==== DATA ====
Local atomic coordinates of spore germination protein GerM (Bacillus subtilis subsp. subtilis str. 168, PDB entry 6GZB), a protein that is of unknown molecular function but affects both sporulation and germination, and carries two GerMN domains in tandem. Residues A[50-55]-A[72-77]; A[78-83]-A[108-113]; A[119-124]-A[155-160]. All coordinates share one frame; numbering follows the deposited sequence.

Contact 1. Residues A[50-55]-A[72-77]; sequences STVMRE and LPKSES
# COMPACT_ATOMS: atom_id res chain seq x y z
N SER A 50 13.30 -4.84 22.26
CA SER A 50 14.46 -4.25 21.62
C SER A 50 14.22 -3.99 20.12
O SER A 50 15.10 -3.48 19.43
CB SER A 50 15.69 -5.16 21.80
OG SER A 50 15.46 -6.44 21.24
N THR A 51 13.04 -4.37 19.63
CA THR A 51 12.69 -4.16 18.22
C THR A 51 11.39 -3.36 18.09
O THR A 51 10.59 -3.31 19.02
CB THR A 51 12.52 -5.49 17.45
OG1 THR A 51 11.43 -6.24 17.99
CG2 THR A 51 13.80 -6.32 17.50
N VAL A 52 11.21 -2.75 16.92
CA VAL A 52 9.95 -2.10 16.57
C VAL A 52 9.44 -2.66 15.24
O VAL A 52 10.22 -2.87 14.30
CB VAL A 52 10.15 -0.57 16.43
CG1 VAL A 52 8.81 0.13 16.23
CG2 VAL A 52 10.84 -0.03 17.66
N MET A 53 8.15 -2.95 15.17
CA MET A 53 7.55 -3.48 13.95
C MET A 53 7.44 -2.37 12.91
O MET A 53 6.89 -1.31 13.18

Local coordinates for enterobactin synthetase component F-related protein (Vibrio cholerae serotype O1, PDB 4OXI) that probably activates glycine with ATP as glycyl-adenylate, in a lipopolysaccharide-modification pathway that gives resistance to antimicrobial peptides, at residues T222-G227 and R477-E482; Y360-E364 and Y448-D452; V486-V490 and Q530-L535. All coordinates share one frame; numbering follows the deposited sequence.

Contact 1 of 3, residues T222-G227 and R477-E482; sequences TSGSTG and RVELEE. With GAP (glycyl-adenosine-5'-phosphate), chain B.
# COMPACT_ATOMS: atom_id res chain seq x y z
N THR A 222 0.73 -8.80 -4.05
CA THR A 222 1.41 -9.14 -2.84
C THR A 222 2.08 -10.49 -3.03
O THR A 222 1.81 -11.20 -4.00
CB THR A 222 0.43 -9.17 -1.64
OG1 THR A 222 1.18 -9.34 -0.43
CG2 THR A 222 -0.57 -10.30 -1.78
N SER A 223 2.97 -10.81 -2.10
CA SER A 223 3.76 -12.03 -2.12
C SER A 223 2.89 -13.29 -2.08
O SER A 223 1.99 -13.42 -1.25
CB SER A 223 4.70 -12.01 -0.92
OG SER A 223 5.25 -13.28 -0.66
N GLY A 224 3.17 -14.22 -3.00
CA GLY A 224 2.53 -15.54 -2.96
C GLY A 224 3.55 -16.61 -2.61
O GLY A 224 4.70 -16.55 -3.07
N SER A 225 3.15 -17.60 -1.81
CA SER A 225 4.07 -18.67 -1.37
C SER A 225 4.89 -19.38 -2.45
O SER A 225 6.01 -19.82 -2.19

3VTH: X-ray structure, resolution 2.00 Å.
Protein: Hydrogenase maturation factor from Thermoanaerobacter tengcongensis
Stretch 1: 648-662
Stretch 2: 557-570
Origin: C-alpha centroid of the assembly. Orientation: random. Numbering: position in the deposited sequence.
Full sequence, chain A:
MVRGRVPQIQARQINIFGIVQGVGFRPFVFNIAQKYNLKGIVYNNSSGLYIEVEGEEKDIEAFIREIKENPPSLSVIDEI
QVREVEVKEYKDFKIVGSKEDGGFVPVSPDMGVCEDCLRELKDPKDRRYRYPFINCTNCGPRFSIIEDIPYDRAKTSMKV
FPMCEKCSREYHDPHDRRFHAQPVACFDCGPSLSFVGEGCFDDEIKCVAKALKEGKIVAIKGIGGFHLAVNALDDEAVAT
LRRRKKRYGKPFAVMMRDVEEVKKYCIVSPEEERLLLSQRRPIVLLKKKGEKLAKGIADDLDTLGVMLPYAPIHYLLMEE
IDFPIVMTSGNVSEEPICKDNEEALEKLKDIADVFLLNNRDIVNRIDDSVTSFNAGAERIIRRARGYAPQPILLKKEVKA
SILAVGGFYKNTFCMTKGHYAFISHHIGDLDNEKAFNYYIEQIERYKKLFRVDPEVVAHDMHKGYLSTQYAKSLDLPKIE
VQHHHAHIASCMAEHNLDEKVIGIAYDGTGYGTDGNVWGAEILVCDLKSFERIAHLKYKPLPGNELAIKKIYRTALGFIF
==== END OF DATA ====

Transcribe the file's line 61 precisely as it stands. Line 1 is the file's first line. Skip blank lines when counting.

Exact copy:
LRRRKKRYGKPFAVMMRDVEEVKKYCIVSPEEERLLLSQRRPIVLLKKKGEKLAKGIADDLDTLGVMLPYAPIHYLLMEE